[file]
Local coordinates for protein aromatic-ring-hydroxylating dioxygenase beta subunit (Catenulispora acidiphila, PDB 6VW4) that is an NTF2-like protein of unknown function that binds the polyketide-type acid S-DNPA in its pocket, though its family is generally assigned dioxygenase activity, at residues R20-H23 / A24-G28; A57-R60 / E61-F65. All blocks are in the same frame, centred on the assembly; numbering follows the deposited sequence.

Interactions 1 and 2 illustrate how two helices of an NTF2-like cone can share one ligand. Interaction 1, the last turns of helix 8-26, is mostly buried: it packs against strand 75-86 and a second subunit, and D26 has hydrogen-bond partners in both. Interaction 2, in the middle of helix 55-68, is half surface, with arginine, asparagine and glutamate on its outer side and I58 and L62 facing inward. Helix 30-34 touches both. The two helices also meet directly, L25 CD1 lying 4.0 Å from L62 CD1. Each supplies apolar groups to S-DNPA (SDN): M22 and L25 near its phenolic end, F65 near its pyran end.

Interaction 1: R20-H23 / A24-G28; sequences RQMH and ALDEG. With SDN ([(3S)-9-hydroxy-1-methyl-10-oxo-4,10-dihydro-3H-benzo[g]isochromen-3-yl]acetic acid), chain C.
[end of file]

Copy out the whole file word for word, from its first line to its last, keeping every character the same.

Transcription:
Local coordinates for protein aromatic-ring-hydroxylating dioxygenase beta subunit (Catenulispora acidiphila, PDB 6VW4) that is an NTF2-like protein of unknown function that binds the polyketide-type acid S-DNPA in its pocket, though its family is generally assigned dioxygenase activity, at residues R20-H23 / A24-G28; A57-R60 / E61-F65. All blocks are in the same frame, centred on the assembly; numbering follows the deposited sequence.

Interactions 1 and 2 illustrate how two helices of an NTF2-like cone can share one ligand. Interaction 1, the last turns of helix 8-26, is mostly buried: it packs against strand 75-86 and a second subunit, and D26 has hydrogen-bond partners in both. Interaction 2, in the middle of helix 55-68, is half surface, with arginine, asparagine and glutamate on its outer side and I58 and L62 facing inward. Helix 30-34 touches both. The two helices also meet directly, L25 CD1 lying 4.0 Å from L62 CD1. Each supplies apolar groups to S-DNPA (SDN): M22 and L25 near its phenolic end, F65 near its pyran end.

Interaction 1: R20-H23 / A24-G28; sequences RQMH and ALDEG. With SDN ([(3S)-9-hydroxy-1-methyl-10-oxo-4,10-dihydro-3H-benzo[g]isochromen-3-yl]acetic acid), chain C.